Spa baths and sonatas

The he­do­nis­tic Amalfi coast has also in­spired great artis­tic achieve­ments

The Weekend Australian - Travel - - Destination Europe - PETRONELLA WY­ATT

THIS is not an ar­ti­cle about he­do­nism. Oh, no. Italy’s Amalfi coast may be the favoured his­tor­i­cal play­ground of the bad and the beau­ti­ful — from Tiberius to Sophia Loren and Gwyneth Pal­trow — but my theme is cul­ture.

What is it about this rocky stretch of south­west Italy that has drawn such dis­parate artists as Wag­ner, DH Lawrence, Turner, John Stein­beck and Gore Vi­dal? Heck, you win. Let’s have some he­do­nism first.

I am sit­ting, bub­bling nicely, in a Jacuzzi that, through the pic­ture win­dow be­side it, looks over the town of Posi­tano as it runs down to the sea. The Jacuzzi, in my mar­bled bath­room in the Lead­ing Ho­tels of the World group’s Le Sirenuse, comes with an un­der­wa­ter HD screen and a bot­tle of cham­pagne, or rather the room does — per­haps to con­sole one for hav­ing to re­mort­gage the house to pay the bill.

It is quite a Jacuzzi. Around me are the emer­ald hills of Posi­tano, its brightly coloured lit­tle houses and shops full of Bul­gari trin­kets, gleam­ing like gems set in the sil­ver of the waves be­low. In the dis­tance, a sin­u­ous is­land rises from the wa­ter re­sem­bling a woman with three breasts. As Aris­to­tle Onas­sis once re­marked, ‘‘If you take a woman to the Amalfi coast and fail to se­duce her, you are not a man at all.’’

But what’s a girl like medo­ing in a Jacuzzi like this? Re­search­ing the cul­tural legacy of the coast. Or that’s my ex­cuse. For­get five-star ho­tels, home­made tagli­olini and all those bella fig­uras — in­clud­ing Jackie Kennedy, Paul Newman, Madonna and Miss Loren (who has a villa here) — who have walked the cob­bled streets. What in­ter­ests me is why men of ge­nius were drawn here like iron fil­ings to a mag­net. It can’t have been Jacuzzis.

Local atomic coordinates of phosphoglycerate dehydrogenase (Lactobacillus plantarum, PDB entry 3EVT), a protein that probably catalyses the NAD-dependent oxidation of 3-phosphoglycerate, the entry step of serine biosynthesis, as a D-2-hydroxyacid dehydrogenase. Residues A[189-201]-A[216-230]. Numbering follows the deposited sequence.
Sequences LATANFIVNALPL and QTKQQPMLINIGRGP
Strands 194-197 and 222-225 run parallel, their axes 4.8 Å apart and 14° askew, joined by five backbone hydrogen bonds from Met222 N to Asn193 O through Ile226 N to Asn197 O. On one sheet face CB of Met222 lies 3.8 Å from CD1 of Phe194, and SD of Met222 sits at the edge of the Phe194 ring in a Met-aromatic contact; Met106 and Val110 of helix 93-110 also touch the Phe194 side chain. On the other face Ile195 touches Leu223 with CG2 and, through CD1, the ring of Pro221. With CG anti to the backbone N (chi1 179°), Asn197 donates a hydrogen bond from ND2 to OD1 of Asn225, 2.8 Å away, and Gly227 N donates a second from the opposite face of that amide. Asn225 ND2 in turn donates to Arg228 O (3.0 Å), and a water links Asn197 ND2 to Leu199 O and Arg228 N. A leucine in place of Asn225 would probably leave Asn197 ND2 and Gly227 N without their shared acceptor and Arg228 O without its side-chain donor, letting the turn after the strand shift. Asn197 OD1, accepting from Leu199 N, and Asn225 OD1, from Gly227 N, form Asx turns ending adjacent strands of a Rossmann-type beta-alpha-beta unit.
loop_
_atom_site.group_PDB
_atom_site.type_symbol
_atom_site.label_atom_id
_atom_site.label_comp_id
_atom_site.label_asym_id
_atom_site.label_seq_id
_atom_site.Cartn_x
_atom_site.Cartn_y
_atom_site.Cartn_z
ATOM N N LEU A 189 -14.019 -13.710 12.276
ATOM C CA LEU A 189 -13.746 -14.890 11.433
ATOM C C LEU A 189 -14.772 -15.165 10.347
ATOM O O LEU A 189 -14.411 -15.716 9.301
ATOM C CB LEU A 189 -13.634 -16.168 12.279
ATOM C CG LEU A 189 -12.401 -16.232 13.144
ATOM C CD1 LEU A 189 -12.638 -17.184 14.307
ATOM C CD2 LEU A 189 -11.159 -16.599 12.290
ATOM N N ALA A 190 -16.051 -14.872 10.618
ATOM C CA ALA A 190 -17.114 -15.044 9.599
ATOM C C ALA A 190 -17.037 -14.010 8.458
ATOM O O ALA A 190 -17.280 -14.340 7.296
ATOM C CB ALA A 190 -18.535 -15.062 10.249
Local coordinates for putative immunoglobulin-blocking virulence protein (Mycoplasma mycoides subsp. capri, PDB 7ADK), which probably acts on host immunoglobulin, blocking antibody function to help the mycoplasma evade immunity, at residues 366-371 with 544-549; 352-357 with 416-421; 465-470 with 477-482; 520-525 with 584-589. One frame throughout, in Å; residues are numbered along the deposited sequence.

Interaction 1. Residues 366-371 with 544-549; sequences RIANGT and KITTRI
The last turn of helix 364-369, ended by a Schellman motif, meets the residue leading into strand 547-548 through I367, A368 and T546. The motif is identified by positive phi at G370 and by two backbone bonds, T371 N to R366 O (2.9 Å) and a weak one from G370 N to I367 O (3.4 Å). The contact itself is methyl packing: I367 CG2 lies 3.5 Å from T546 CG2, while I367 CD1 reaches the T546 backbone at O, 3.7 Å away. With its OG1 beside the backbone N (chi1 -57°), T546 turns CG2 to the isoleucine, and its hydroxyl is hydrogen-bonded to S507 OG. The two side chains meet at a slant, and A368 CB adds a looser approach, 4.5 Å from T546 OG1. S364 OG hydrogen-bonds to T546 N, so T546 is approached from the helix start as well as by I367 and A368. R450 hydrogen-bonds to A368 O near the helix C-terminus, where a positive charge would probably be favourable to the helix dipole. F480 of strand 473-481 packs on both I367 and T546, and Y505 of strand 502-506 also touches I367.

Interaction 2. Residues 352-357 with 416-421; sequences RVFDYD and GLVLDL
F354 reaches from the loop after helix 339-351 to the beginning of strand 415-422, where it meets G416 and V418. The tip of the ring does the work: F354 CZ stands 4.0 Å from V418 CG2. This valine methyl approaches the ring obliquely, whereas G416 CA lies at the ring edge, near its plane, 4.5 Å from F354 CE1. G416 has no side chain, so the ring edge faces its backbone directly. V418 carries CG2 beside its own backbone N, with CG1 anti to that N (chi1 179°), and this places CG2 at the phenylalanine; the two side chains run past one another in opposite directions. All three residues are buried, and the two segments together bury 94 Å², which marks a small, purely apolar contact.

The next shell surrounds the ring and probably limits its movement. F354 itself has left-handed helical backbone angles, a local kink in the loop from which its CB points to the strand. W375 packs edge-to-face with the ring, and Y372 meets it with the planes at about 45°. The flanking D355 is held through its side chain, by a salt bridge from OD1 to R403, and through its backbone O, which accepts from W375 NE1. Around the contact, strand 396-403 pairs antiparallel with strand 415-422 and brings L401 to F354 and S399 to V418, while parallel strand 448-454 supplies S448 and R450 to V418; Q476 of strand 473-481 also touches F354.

The unique fea­ture of the Amalfi coast is its unadul­ter­ated nat­u­ral beauty, honed, but un­spoiled, by the touch of man: it is il­le­gal to build here. Deep down I am pretty su­per­fi­cial, but this blessed plot in­duces a state of ir­re­sistible reverie. Look to the right and a son­net be­gins to form, to the left a con­certo.

Nearby are the gar­dens of the Villa Ru­folo in Ravello. Richard Wag­ner once said he would never have com­posed Par­si­fal had he not been in­spired by its beauty.

With­out the bay of Posi­tano we would have fewer Turner seascapes. Ten­nessee Wil­liams penned Cat on a Hot Tin Roof af­ter hear­ing the story of a dys­func­tional lo­cal fam­ily. Vi­dal re­marked that the majesty of the view from his house in Ravello spurred him to write Lin­coln. With­out the coast’s amethyst sun­sets, a lo­cal song­writer called Ed­uardo di Ca­pua would never have com­posed O Sole Mio. Where would Cornetto ice-cream ad­ver­tise­ments and the Three Tenors have been with­out that?

So I re­it­er­ate, this is not an ar­ti­cle about deca­dent trivia. I emerge from the Jacuzzi, slip into some­thing less com­fort­able to catch the evening bus to Ravello. There are large groups of tourists, even in the win­ter months, and the sun seems to shine ev­ery day, warm enough for sit­ting out­side in De­cem­ber and Jan­uary, grow­ing balmy and then scorch­ing in the spring and sum­mer.

Ravello is 400m above sea level, and many of its houses are built into the hills, punc­tu­ated by ravines re­veal-

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